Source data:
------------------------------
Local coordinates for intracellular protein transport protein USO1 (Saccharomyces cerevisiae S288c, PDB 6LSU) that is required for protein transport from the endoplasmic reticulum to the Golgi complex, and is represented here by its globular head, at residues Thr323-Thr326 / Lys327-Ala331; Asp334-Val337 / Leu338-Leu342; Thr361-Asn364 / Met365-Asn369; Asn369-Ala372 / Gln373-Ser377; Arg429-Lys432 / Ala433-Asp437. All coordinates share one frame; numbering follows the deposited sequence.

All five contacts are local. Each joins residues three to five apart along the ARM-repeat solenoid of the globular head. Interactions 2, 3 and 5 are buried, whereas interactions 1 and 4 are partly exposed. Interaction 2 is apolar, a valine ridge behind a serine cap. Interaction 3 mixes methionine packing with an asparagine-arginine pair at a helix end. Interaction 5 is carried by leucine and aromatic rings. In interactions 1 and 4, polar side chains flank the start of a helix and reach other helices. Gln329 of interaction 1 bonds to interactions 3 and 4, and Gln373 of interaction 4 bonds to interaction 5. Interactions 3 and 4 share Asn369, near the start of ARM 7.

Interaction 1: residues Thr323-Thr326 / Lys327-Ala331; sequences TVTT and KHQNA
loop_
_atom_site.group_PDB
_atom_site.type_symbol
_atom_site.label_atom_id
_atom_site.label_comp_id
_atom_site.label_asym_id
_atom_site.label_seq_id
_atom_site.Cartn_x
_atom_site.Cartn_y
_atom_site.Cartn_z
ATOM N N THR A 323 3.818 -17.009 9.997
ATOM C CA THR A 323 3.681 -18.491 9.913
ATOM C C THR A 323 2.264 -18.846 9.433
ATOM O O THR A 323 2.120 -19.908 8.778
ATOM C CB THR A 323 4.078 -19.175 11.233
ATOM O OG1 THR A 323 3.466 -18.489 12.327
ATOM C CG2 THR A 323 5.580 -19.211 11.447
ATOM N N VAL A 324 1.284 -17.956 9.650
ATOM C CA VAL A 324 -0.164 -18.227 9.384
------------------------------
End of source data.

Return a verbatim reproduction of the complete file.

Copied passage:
Local coordinates for intracellular protein transport protein USO1 (Saccharomyces cerevisiae S288c, PDB 6LSU) that is required for protein transport from the endoplasmic reticulum to the Golgi complex, and is represented here by its globular head, at residues Thr323-Thr326 / Lys327-Ala331; Asp334-Val337 / Leu338-Leu342; Thr361-Asn364 / Met365-Asn369; Asn369-Ala372 / Gln373-Ser377; Arg429-Lys432 / Ala433-Asp437. All coordinates share one frame; numbering follows the deposited sequence.

All five contacts are local. Each joins residues three to five apart along the ARM-repeat solenoid of the globular head. Interactions 2, 3 and 5 are buried, whereas interactions 1 and 4 are partly exposed. Interaction 2 is apolar, a valine ridge behind a serine cap. Interaction 3 mixes methionine packing with an asparagine-arginine pair at a helix end. Interaction 5 is carried by leucine and aromatic rings. In interactions 1 and 4, polar side chains flank the start of a helix and reach other helices. Gln329 of interaction 1 bonds to interactions 3 and 4, and Gln373 of interaction 4 bonds to interaction 5. Interactions 3 and 4 share Asn369, near the start of ARM 7.

Interaction 1: residues Thr323-Thr326 / Lys327-Ala331; sequences TVTT and KHQNA
loop_
_atom_site.group_PDB
_atom_site.type_symbol
_atom_site.label_atom_id
_atom_site.label_comp_id
_atom_site.label_asym_id
_atom_site.label_seq_id
_atom_site.Cartn_x
_atom_site.Cartn_y
_atom_site.Cartn_z
ATOM N N THR A 323 3.818 -17.009 9.997
ATOM C CA THR A 323 3.681 -18.491 9.913
ATOM C C THR A 323 2.264 -18.846 9.433
ATOM O O THR A 323 2.120 -19.908 8.778
ATOM C CB THR A 323 4.078 -19.175 11.233
ATOM O OG1 THR A 323 3.466 -18.489 12.327
ATOM C CG2 THR A 323 5.580 -19.211 11.447
ATOM N N VAL A 324 1.284 -17.956 9.650
ATOM C CA VAL A 324 -0.164 -18.227 9.384